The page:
July 16, 2012
New research that seeks to establish points of reference between plasmonic particles and polymers might lead to smaller computer chips, better antennae and improvements in optical computing.
Interactions between small things have been in the spotlight recently with the discovery of signs of the Higgs boson, along with discussion about how the most elemental particles interact to give the universe its form.
Scientists at Rice University study nanoparticles with the goal of understanding how the more elemental electromagnetic particles within behave. They have now detailed patterns — similar to those of polymers that self-assemble as a result of strong interactions between chemicals — in the way that surface plasmons influence each other in gold nanoparticle chains.
This is important to electronics engineers, who are perpetually looking for ways to shrink the size of computer chips and other devices through ever-smaller components such as waveguides. The ability of nanoparticles to pass waves that can be interpreted as signals may open the door to new methods for optical computing, and may contribute to more finely tuned sensors and antennae.
The Rice team looked for ways plasmons influence each other across tiny gaps — as small as 1 nm — between gold nanoparticles. They engineered chains of 50-nm particles in single and double rows that mimic the repeating molecular patterns of polymers, and observed the superradiant and subradiant signals collectively sustained by the individual nanoparticle assemblies. The composition of the chain in terms of the nanoparticles’ shape, size and positioning determined the frequencies of light with which it can characteristically interact.
“In plasmonics, we use individual nanoparticles as building blocks to make higher-order structures,” said Stephan Link, an assistant professor of chemistry and electrical and computer engineering. “Here, we’re taking concepts known to polymer scientists to analyze the structures of longer chains of nanoparticles that we think resemble polymers.”
By changing the atoms that repeat in a long chain of molecules, it will change the polymer’s properties, said graduate student Liane Slaughter.
“What we changed in our assembly structures was the repeat unit — a single particle row versus a dimer (in the double row) — and we found that this fit the analogy with chemical polymers because that change very clearly alters the interactions along the chain,” Link said.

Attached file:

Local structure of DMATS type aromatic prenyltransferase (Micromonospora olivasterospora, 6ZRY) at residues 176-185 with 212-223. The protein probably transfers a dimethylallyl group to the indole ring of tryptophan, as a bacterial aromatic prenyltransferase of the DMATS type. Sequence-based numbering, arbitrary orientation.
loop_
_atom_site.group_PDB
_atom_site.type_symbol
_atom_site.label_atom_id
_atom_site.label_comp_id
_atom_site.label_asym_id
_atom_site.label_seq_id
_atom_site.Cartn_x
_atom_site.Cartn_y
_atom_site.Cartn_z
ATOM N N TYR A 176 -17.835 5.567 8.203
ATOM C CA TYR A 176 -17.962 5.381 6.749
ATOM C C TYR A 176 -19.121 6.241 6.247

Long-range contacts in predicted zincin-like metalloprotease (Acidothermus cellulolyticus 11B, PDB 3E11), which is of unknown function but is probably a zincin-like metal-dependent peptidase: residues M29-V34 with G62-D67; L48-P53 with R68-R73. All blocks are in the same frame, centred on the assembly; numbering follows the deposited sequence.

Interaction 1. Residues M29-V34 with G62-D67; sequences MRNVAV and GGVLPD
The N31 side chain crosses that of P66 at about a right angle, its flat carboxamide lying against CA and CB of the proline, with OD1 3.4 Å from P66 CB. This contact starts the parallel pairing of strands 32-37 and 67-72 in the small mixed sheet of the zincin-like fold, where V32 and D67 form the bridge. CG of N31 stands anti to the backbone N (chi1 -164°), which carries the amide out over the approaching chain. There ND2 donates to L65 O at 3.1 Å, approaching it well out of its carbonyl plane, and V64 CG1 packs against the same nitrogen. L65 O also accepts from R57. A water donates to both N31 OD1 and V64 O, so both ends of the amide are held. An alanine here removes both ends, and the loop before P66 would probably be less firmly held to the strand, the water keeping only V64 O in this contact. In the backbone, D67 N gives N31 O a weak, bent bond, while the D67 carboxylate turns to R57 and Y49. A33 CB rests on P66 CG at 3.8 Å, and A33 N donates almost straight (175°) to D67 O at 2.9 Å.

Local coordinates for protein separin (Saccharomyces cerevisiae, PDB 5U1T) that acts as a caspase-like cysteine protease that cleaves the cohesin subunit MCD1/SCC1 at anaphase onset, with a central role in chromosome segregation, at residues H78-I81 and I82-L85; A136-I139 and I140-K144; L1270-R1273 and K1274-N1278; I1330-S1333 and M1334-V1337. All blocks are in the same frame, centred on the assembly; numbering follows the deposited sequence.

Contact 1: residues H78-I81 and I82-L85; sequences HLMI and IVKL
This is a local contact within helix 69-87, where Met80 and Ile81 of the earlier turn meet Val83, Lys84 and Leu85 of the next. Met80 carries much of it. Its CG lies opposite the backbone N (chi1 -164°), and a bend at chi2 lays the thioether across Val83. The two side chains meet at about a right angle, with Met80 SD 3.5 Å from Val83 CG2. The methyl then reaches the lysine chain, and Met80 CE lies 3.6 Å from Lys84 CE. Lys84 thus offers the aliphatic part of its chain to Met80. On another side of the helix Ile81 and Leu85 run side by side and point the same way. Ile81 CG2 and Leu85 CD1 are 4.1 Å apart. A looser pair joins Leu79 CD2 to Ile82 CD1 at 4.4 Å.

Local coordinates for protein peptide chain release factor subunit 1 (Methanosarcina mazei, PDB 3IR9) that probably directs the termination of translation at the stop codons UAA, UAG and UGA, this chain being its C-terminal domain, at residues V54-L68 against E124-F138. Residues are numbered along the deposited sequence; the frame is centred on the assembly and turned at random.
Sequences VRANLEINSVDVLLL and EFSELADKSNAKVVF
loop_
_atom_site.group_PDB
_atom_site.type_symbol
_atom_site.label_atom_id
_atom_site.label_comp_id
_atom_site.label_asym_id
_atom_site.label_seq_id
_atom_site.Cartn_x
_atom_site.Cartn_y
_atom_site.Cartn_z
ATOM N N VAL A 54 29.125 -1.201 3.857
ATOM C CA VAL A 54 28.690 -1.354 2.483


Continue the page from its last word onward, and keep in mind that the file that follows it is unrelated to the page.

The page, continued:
This basic structure change from a single to a double row led to pronounced differences, as demonstrated by additional subradiant modes and a lower-energy superradiant mode.
The team also discovered two effects that seem to be universal among its plasmonic polymers: The first is that the energy of the superradiant mode decreases with the addition of nanoparticles along the length, up to about 10 particles, and then levels off; the second is that disorder among the repeat units seems to matter only at the small scale.
“With chemically prepared nanoparticles, there’s always a distribution of sizes and perhaps shapes,” Link said. “As you bring them close together, they couple really strongly, and that’s a big advantage. But at the same time, we can never make structures that perfect.”
The researchers had set out to understand the effect of disorder, and what they found was pretty amazing, he said.
“As the system grows in size, the effect of disorder is less and less important on the optical properties. That also has a strong analogy in polymers, in which disorder can be seen as chemical defects.”
“If the plasmonic interactions over the chain tolerate disorder, it gives promise to designing functional structures more economically and maybe with higher throughput,” Slaughter said. “With a whole bunch of small building blocks, even if they’re not all perfectly alike, you can make a great variety of shapes and structures with broad tenability.”